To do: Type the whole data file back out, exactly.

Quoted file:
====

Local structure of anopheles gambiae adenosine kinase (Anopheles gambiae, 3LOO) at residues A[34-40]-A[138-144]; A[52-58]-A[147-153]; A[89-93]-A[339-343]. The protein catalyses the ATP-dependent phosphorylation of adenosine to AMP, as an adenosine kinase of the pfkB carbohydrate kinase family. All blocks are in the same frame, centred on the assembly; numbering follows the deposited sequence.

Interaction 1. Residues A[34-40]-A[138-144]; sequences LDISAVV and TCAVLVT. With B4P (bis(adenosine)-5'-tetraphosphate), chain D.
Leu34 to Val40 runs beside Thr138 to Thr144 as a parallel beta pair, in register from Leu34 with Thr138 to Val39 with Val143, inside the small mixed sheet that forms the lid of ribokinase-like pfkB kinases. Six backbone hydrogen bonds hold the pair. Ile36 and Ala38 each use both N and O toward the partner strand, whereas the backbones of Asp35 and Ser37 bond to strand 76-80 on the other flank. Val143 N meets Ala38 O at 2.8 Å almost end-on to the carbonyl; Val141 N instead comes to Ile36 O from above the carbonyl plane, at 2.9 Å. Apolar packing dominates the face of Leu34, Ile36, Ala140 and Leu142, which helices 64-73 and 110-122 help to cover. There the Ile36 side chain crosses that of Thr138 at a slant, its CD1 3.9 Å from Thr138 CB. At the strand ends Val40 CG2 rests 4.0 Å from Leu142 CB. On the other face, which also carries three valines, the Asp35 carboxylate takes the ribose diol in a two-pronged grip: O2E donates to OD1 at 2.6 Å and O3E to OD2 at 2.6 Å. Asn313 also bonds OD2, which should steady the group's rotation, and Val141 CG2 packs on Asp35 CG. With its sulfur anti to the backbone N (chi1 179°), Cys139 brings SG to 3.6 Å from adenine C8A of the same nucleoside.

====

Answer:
Local structure of anopheles gambiae adenosine kinase (Anopheles gambiae, 3LOO) at residues A[34-40]-A[138-144]; A[52-58]-A[147-153]; A[89-93]-A[339-343]. The protein catalyses the ATP-dependent phosphorylation of adenosine to AMP, as an adenosine kinase of the pfkB carbohydrate kinase family. All blocks are in the same frame, centred on the assembly; numbering follows the deposited sequence.

Interaction 1. Residues A[34-40]-A[138-144]; sequences LDISAVV and TCAVLVT. With B4P (bis(adenosine)-5'-tetraphosphate), chain D.
Leu34 to Val40 runs beside Thr138 to Thr144 as a parallel beta pair, in register from Leu34 with Thr138 to Val39 with Val143, inside the small mixed sheet that forms the lid of ribokinase-like pfkB kinases. Six backbone hydrogen bonds hold the pair. Ile36 and Ala38 each use both N and O toward the partner strand, whereas the backbones of Asp35 and Ser37 bond to strand 76-80 on the other flank. Val143 N meets Ala38 O at 2.8 Å almost end-on to the carbonyl; Val141 N instead comes to Ile36 O from above the carbonyl plane, at 2.9 Å. Apolar packing dominates the face of Leu34, Ile36, Ala140 and Leu142, which helices 64-73 and 110-122 help to cover. There the Ile36 side chain crosses that of Thr138 at a slant, its CD1 3.9 Å from Thr138 CB. At the strand ends Val40 CG2 rests 4.0 Å from Leu142 CB. On the other face, which also carries three valines, the Asp35 carboxylate takes the ribose diol in a two-pronged grip: O2E donates to OD1 at 2.6 Å and O3E to OD2 at 2.6 Å. Asn313 also bonds OD2, which should steady the group's rotation, and Val141 CG2 packs on Asp35 CG. With its sulfur anti to the backbone N (chi1 179°), Cys139 brings SG to 3.6 Å from adenine C8A of the same nucleoside.